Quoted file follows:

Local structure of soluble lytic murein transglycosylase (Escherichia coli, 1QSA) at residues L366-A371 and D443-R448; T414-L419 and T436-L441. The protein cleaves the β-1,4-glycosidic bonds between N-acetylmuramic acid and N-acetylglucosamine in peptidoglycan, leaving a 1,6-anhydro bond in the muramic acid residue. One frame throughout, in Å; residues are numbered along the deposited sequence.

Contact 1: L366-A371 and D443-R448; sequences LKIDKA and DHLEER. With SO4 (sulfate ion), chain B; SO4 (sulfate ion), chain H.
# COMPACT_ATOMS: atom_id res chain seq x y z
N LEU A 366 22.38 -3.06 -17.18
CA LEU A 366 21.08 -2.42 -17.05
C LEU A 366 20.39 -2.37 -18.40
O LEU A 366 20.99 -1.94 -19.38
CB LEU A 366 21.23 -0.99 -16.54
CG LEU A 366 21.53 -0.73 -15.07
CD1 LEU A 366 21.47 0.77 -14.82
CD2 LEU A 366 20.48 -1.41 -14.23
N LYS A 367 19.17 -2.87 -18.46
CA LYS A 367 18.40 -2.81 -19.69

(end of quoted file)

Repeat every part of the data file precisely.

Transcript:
Local structure of soluble lytic murein transglycosylase (Escherichia coli, 1QSA) at residues L366-A371 and D443-R448; T414-L419 and T436-L441. The protein cleaves the β-1,4-glycosidic bonds between N-acetylmuramic acid and N-acetylglucosamine in peptidoglycan, leaving a 1,6-anhydro bond in the muramic acid residue. One frame throughout, in Å; residues are numbered along the deposited sequence.

Contact 1: L366-A371 and D443-R448; sequences LKIDKA and DHLEER. With SO4 (sulfate ion), chain B; SO4 (sulfate ion), chain H.
# COMPACT_ATOMS: atom_id res chain seq x y z
N LEU A 366 22.38 -3.06 -17.18
CA LEU A 366 21.08 -2.42 -17.05
C LEU A 366 20.39 -2.37 -18.40
O LEU A 366 20.99 -1.94 -19.38
CB LEU A 366 21.23 -0.99 -16.54
CG LEU A 366 21.53 -0.73 -15.07
CD1 LEU A 366 21.47 0.77 -14.82
CD2 LEU A 366 20.48 -1.41 -14.23
N LYS A 367 19.17 -2.87 -18.46
CA LYS A 367 18.40 -2.81 -19.69